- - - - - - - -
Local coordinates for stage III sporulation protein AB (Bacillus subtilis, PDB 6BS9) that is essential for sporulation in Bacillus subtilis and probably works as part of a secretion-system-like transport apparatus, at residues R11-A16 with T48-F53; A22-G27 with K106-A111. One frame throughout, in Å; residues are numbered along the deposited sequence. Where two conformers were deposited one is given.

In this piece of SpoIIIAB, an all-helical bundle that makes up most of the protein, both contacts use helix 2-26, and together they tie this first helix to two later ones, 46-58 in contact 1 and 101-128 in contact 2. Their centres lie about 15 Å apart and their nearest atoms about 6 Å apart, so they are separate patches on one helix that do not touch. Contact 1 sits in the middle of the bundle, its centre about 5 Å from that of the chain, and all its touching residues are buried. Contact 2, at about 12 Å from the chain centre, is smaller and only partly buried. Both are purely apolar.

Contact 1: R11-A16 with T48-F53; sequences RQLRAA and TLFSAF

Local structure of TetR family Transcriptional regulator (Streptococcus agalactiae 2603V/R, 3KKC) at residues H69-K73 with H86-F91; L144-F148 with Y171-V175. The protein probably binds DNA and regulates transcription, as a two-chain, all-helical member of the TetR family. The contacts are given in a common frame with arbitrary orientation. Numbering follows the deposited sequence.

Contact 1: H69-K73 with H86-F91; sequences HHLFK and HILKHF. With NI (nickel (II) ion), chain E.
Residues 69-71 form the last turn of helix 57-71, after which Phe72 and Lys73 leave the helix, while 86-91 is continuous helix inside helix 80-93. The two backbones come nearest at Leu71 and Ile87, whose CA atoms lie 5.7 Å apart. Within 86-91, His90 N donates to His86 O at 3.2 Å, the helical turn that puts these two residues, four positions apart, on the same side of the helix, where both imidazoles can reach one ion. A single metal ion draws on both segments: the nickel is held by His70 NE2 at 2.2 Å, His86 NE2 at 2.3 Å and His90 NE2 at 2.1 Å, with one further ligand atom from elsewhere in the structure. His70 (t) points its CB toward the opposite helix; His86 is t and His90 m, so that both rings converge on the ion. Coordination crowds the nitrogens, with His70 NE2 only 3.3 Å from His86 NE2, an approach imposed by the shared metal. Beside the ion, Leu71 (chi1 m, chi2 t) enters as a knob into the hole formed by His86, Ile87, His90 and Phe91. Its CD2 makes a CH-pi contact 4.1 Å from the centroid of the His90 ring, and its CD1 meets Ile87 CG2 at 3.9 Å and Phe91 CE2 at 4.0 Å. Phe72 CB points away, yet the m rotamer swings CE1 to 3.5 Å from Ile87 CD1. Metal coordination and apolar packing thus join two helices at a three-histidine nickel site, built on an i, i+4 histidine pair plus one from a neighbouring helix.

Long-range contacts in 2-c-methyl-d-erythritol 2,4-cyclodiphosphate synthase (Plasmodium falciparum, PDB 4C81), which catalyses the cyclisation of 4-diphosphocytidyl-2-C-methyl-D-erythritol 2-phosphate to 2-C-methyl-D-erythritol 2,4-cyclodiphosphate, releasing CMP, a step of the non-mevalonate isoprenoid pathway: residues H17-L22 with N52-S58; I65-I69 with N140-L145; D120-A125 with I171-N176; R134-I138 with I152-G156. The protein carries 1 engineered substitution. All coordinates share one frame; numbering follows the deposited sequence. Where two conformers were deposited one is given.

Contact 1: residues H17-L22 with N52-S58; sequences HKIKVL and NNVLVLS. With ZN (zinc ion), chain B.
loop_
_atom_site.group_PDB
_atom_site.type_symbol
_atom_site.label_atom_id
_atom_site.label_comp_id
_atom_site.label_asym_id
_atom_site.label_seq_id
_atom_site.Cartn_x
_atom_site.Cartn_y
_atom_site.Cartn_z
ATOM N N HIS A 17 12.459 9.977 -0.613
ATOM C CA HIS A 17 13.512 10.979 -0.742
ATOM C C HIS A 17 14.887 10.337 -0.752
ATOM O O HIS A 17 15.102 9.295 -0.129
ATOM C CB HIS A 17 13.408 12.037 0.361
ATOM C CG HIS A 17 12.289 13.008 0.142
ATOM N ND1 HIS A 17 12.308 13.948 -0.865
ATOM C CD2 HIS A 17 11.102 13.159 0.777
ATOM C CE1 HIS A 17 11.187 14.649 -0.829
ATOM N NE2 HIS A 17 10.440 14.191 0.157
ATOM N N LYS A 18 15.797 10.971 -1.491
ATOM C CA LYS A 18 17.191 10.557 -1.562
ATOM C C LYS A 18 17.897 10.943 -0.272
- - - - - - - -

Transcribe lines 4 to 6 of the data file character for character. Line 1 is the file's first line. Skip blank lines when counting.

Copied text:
Local structure of TetR family Transcriptional regulator (Streptococcus agalactiae 2603V/R, 3KKC) at residues H69-K73 with H86-F91; L144-F148 with Y171-V175. The protein probably binds DNA and regulates transcription, as a two-chain, all-helical member of the TetR family. The contacts are given in a common frame with arbitrary orientation. Numbering follows the deposited sequence.

Contact 1: H69-K73 with H86-F91; sequences HHLFK and HILKHF. With NI (nickel (II) ion), chain E.
Residues 69-71 form the last turn of helix 57-71, after which Phe72 and Lys73 leave the helix, while 86-91 is continuous helix inside helix 80-93. The two backbones come nearest at Leu71 and Ile87, whose CA atoms lie 5.7 Å apart. Within 86-91, His90 N donates to His86 O at 3.2 Å, the helical turn that puts these two residues, four positions apart, on the same side of the helix, where both imidazoles can reach one ion. A single metal ion draws on both segments: the nickel is held by His70 NE2 at 2.2 Å, His86 NE2 at 2.3 Å and His90 NE2 at 2.1 Å, with one further ligand atom from elsewhere in the structure. His70 (t) points its CB toward the opposite helix; His86 is t and His90 m, so that both rings converge on the ion. Coordination crowds the nitrogens, with His70 NE2 only 3.3 Å from His86 NE2, an approach imposed by the shared metal. Beside the ion, Leu71 (chi1 m, chi2 t) enters as a knob into the hole formed by His86, Ile87, His90 and Phe91. Its CD2 makes a CH-pi contact 4.1 Å from the centroid of the His90 ring, and its CD1 meets Ile87 CG2 at 3.9 Å and Phe91 CE2 at 4.0 Å. Phe72 CB points away, yet the m rotamer swings CE1 to 3.5 Å from Ile87 CD1. Metal coordination and apolar packing thus join two helices at a three-histidine nickel site, built on an i, i+4 histidine pair plus one from a neighbouring helix.